The beauty of live theatre is that the show must go on, no matter what. When I played Nurse Kelly in Harvey last January, one of the set’s doors fell off its hinges mid-performance. We fixed it during a black out because–the show must go on! During my run as Janet Davis in Marrying Terry, the lead forgot part of her costume, a black skirt. But I lived only 5 minutes away and a black skirt was hanging neatly (?) in my closet, so 10 minutes before curtain, a crew member grabbed the keys to another crew member’s car and drove me in costume to my apartment. I looked a bit out of place running around the parking lot in high heels and an elegant pink dress, highly overdressed amidst the Florida Keys casual wear of tank tops and flip flops. But you know what they say; the show must go on!
Never have I known this adage to be more true than with the production of Challenger. On April 7, I debut as NASA astronaut Judith Resnik, a role for which I spent hours tutoring myself from YouTube how to speak a Hebrew prayer.
Just how many things can go wrong in a production run? Let me break it down for you.
In January, the cast was announced. Just as we were beginning weekly rehearsals in February, one of the lead astronauts dropped out due to time commitment issues. No worries; we found a replacement two weeks later. But during that time, another lead dropped out for personal reasons. No worries; we found a replacement. But then, without warning, we lost the replacement for that first astronaut again.
Then, the fundraising party that we spent hours planning was cancelled. (It’s hard to throw a party when you don’t have a budget to throw a party.)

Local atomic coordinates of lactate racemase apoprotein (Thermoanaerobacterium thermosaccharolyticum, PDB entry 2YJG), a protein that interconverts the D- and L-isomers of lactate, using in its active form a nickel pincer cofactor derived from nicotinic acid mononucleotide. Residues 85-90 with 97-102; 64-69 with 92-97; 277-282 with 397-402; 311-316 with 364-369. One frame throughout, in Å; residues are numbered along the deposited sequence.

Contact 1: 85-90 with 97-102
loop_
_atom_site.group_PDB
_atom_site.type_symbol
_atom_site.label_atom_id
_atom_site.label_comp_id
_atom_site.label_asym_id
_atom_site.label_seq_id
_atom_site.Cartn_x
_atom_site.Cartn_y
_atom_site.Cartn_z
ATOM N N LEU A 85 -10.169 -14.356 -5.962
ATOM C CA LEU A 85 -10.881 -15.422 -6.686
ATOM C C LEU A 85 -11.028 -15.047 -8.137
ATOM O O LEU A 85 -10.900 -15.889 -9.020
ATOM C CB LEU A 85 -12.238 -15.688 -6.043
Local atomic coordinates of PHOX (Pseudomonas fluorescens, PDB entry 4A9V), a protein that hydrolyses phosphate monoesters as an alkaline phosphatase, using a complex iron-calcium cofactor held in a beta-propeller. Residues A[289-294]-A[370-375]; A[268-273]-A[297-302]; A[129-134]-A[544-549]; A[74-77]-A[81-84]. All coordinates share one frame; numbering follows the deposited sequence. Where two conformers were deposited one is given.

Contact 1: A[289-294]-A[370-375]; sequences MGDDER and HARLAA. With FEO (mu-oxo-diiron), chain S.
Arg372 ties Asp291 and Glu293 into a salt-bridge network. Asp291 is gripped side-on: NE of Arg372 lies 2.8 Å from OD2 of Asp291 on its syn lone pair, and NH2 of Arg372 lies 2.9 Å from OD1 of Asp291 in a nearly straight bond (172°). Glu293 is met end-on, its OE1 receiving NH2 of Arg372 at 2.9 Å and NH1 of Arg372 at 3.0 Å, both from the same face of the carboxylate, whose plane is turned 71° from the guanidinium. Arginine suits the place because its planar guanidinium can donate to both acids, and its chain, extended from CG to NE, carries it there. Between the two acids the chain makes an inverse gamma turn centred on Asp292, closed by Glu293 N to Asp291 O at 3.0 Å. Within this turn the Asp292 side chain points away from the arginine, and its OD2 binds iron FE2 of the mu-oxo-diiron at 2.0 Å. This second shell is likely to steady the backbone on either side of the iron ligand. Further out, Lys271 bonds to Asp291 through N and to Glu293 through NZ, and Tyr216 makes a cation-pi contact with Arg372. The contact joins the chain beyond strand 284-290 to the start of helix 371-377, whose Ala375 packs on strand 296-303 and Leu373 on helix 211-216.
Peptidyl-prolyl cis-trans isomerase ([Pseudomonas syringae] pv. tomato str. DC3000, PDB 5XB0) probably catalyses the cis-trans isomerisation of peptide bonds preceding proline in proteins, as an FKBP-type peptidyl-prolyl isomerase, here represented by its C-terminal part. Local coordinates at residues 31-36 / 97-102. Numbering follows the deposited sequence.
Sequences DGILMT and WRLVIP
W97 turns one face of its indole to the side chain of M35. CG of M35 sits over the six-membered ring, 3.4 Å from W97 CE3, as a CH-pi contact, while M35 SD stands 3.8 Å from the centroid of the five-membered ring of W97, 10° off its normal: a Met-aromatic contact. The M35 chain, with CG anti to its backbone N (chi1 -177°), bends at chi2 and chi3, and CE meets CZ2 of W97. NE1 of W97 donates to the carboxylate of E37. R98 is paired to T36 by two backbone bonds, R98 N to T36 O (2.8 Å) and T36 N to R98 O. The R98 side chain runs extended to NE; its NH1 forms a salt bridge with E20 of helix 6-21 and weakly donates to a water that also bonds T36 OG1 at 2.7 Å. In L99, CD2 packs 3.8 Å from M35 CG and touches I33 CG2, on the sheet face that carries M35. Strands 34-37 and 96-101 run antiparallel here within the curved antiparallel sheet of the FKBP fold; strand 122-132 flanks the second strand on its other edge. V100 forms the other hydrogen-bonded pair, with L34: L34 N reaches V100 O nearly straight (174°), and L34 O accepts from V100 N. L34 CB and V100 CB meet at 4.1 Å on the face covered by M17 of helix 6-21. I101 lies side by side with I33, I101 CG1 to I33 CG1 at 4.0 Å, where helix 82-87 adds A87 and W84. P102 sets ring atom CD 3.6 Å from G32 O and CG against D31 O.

Last month, three hours after we left rehearsal, a gas explosion rocked the neighborhood, originating across the street from the playhouse. The theatre’s door blew out. No worries; the community came together. The door was replaced and we now wear our shoes at rehearsal to avoid scraping our feet on the itty bitty glass particles buried throughout the carpet post-explosion.
But then last week our replacement to replace the replaced replacement dropped out. That’s right. We lost a lead one week before the curtain goes up. But, well, you know… the show must go on!
Our dedicated, albeit a bit overwhelmed, assistant director stepped in, splitting the role with another actor the director pulled in. The drawing bowl was narrow for this astronaut role as race plays an integral part. (Aside from being remembered for its disastrous and untimely end, the Challenger was legendary for the diversity of its crew members).
This play has certainly been challenging in its road to fruition. It would seem it is, indeed, aptly named. But so far, somehow, for now, the show is progressing toward opening night.
How is the story of the Challenger space shuttle told in this production? Here’s the director’s beautiful synopsis of this devised, fringe theatre piece:
If you find yourself in Seattle April 7, 8, 15 or 16, you’ll want to grab tickets to see this performance, the epitome of “the show must go on!” If you live oceans away, perhaps you can instead reflect on the legacy these heroic explorers of space left behind. They are a reminder that we must reach for the stars. As friends of Judy Resnik say, she would be the first to pick up and continue with space exploration despite the disaster.